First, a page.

Interview with Eric Hellman, founder of logo is a crowdfunding platform that allows users (‘ungluers’) to contribute to the costs of publishing open access books. So far, the site has ‘unglued’ three books. The most influential of these is Ruth Finegan’s “Oral Literature in Africa“, a classic research monograph first published in 1970, which has had significant scholarly impact. The other two books are more recent and less well known: one is a 2009 guidebook about becoming a librarian, and the other is a new erotic thriller by Dennis Weiser. has recently announced a new deal with De Gruyter, an academic publisher, to offer 100+ titles for ungluing.

I recently had the opportunity to talk with Eric Hellman, founder of, about the project. Hellman is concerned about “the difficulty that libraries are having in navigating the transition [from print to digital] in a way that maintains their position and their traditional role” — providing access and discovery to the public. Because “the big six publishers have been extremely slow and reluctant to allow libraries to lend ebooks”, libraries are facing “an existential problem as to whether they will be able to continue to exist going forward.” Hellman thinks that big changes are needed, “both on the publisher side and on the library side” to enable libraries to survive and continue to provide access to books.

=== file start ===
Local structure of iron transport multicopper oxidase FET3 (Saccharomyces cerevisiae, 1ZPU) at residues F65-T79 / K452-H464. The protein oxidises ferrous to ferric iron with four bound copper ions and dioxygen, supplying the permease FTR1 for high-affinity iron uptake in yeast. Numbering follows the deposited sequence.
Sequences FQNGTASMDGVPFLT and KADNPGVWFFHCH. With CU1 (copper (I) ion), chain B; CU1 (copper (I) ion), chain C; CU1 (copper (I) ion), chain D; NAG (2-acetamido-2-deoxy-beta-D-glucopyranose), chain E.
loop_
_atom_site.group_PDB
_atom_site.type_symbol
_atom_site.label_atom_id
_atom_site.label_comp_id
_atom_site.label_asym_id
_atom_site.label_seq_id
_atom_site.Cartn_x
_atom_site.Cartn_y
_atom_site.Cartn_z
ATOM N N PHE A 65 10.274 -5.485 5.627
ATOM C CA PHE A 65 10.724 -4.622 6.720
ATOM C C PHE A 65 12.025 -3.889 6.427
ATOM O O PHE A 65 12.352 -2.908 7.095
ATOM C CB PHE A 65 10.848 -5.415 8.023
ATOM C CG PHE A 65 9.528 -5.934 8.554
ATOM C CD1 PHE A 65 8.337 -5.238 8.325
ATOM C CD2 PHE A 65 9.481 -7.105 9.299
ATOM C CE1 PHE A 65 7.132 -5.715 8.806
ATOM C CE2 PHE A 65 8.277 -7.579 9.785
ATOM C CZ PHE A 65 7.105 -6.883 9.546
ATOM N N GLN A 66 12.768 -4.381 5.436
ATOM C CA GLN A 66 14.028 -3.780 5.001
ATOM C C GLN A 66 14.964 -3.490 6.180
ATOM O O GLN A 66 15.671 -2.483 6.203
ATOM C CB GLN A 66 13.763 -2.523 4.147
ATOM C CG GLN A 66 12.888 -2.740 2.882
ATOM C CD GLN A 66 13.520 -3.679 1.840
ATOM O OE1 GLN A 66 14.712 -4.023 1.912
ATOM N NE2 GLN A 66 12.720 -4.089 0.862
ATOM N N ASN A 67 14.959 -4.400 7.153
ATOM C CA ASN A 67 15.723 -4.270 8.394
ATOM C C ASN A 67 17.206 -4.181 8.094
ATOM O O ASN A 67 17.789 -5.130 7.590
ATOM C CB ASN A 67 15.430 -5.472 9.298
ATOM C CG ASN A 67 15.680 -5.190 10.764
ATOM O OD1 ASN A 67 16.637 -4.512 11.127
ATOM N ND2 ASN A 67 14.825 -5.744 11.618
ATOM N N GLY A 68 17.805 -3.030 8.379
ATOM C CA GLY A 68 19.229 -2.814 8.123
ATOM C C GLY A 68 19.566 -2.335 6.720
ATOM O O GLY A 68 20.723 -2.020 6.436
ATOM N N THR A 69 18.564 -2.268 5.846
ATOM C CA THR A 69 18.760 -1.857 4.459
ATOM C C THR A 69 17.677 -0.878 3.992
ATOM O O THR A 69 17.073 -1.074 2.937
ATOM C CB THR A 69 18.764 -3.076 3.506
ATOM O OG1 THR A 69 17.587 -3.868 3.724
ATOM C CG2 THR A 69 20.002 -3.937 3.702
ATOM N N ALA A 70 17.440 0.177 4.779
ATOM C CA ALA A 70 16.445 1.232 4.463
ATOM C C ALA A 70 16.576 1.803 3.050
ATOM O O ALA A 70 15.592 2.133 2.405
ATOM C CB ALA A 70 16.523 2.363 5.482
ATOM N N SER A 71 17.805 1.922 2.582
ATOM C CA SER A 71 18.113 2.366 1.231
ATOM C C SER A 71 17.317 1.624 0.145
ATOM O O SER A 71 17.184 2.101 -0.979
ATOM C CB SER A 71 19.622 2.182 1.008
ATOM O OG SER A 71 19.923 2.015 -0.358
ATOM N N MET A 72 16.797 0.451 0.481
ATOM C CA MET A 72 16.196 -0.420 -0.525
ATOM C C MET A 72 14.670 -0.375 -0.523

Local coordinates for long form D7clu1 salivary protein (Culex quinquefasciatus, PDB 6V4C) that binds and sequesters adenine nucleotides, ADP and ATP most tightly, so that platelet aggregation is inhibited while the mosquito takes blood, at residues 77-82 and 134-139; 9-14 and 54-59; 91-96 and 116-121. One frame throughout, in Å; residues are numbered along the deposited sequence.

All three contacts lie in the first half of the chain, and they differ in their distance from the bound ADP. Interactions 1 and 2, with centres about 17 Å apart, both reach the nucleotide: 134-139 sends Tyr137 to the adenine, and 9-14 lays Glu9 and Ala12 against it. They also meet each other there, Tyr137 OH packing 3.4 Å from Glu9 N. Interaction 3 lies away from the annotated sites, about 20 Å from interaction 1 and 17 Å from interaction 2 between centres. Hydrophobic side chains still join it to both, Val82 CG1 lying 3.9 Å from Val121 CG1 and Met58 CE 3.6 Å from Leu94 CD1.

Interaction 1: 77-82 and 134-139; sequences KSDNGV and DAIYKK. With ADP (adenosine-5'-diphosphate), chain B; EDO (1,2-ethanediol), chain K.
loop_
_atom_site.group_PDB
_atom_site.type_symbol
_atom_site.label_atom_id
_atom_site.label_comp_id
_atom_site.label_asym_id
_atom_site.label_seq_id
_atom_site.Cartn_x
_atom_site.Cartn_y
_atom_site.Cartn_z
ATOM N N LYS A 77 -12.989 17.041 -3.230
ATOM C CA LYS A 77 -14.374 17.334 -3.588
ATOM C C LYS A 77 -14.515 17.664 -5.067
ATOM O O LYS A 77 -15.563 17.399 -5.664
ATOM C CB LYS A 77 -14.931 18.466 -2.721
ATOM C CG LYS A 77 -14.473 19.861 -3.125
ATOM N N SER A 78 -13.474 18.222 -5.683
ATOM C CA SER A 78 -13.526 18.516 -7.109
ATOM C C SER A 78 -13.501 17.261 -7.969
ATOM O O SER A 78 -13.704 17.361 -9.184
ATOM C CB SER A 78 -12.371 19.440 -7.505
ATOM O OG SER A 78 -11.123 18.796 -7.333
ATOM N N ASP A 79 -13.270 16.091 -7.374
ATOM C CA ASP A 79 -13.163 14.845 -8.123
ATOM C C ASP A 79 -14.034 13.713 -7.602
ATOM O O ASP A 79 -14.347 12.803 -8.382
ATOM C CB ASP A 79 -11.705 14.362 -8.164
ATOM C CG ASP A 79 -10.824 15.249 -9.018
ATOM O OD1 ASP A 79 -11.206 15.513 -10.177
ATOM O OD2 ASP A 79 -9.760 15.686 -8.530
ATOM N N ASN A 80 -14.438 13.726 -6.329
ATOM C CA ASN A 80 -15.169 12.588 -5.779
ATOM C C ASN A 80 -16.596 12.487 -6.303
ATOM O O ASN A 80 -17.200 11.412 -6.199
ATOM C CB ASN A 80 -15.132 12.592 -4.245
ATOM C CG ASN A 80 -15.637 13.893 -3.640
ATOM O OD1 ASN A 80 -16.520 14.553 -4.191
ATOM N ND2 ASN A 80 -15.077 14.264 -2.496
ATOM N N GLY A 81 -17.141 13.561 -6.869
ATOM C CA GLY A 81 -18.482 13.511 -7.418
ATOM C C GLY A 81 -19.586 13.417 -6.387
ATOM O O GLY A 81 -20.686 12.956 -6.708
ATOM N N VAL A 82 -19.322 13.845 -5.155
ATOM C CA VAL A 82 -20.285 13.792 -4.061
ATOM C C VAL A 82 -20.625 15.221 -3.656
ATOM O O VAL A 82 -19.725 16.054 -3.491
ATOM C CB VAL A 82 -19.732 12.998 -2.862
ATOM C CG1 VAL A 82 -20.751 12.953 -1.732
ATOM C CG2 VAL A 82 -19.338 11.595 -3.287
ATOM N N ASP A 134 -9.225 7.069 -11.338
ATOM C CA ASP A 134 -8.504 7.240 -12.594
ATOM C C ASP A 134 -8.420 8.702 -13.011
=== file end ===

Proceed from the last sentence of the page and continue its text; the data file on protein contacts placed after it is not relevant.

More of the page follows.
You can read the details of the interview on the Cultural Commons wiki, a new wiki I have started to bring together case studies of collective action from around the world.

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